By the late 1960s, my generation in the U.S. were “teacher-ready.” We watched as young men, many of them friends, were being shipped off to an inexplicable war in Vietnam. Too many returning in body bags. State governors stood in univeristy doorways blocking entrance to African American students. We witnessed the assinations of M. L. King, Jr. and the Kennedy brothers. Riots were breaking out in many cities and the emerging “counter culture” saw a growing interest in drug use. Given the availability of “the pill,” a sexual revolution was afoot.

Like other young men, my name was placed in the military lottery; I was one of the lucky ones with a high number, so after college I headed to Asbury Seminary in Kentucky. There I met Gilbert James. He was teaching courses on The Church in Society, Race Relations and Sociology of Religion. The teacher appeared and I was “ready.”

Gilbert James: Free Methodist pastor, sawdust revival preacher, boxer, university professor, union organizer, poet, brilliant social researcher, friend of the poor, worker for racial justice, comfortable in a corporate board room and on skid row. Great “teachers” are not limited to the classroom. Fortunately, for many of us, Gilbert offered graduate-level insights wherever you found him. He challenged us to learn, whether in a classroom, on a Chicago “L” train, in a Congressional office, or, on a street corner in Harlem. Socratic in approach, he would ask probing questions, frame a situation so that those within earshot began to teach and learn from one another. How does one cipher the complexities of this man?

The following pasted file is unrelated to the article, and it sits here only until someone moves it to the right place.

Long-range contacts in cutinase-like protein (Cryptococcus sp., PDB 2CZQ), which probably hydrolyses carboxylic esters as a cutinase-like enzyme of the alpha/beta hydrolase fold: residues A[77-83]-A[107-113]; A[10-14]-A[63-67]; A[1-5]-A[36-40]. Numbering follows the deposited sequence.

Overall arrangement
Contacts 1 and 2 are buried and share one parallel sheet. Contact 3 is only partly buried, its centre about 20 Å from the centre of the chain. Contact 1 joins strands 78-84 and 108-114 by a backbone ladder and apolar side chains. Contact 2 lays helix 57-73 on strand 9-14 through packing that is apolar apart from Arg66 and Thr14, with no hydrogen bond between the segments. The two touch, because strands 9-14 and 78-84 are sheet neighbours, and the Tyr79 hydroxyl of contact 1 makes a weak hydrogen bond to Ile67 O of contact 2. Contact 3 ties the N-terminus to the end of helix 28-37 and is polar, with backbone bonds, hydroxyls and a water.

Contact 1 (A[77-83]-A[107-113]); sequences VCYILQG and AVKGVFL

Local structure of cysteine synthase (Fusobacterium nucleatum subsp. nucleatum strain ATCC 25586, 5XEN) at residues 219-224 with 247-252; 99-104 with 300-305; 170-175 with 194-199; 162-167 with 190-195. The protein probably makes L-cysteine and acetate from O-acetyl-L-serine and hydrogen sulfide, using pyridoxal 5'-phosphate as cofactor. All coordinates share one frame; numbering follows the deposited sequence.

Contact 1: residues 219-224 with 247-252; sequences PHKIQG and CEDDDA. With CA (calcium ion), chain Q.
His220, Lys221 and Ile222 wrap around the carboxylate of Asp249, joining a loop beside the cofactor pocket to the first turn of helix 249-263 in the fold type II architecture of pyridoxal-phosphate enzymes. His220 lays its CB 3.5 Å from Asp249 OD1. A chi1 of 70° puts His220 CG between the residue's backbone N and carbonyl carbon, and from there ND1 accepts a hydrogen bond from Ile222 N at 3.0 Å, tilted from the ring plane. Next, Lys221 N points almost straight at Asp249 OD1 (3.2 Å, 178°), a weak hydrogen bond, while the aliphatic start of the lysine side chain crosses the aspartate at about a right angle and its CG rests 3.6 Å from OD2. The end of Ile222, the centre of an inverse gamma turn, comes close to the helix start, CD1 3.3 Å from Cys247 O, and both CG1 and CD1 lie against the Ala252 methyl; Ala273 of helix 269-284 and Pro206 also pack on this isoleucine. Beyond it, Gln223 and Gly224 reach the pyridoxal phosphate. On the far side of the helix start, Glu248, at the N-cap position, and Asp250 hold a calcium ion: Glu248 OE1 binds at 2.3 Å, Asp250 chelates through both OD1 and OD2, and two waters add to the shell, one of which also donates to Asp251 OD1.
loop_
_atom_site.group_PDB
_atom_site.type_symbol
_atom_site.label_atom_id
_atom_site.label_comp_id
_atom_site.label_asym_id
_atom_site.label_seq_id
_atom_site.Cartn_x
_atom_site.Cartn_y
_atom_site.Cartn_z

Not far beneath the surface was Gilbert James’ commitment to an historic Wesleyanism that encouraged vital piety, valued knowledge and sought social justice. He was one of several teachers at Asbury Seminary in those years who found ready students. I think of Bob Lyon who helped us explore serious Biblical interpretation and modeled a faith that included deep commitments to nonviolent action.

Gil James spoke easily of personal conversion and Christian experience; after all, he had come to faith by such a personal spiritual journey. However, he was critical of an individualism that ignored the Biblical mandates to love God and the neighbor. He spoke of a church that might live in terms of a “Jubilee sharing” of resources with the poor. He was suspicious of fanaticism and cautioned against the abuses of those seeking power for power’s sake – especially in the church. He had seen enough chicanery in the church and beyond. He knew the dangers of fanaticism when mixed uncritically into the religious life.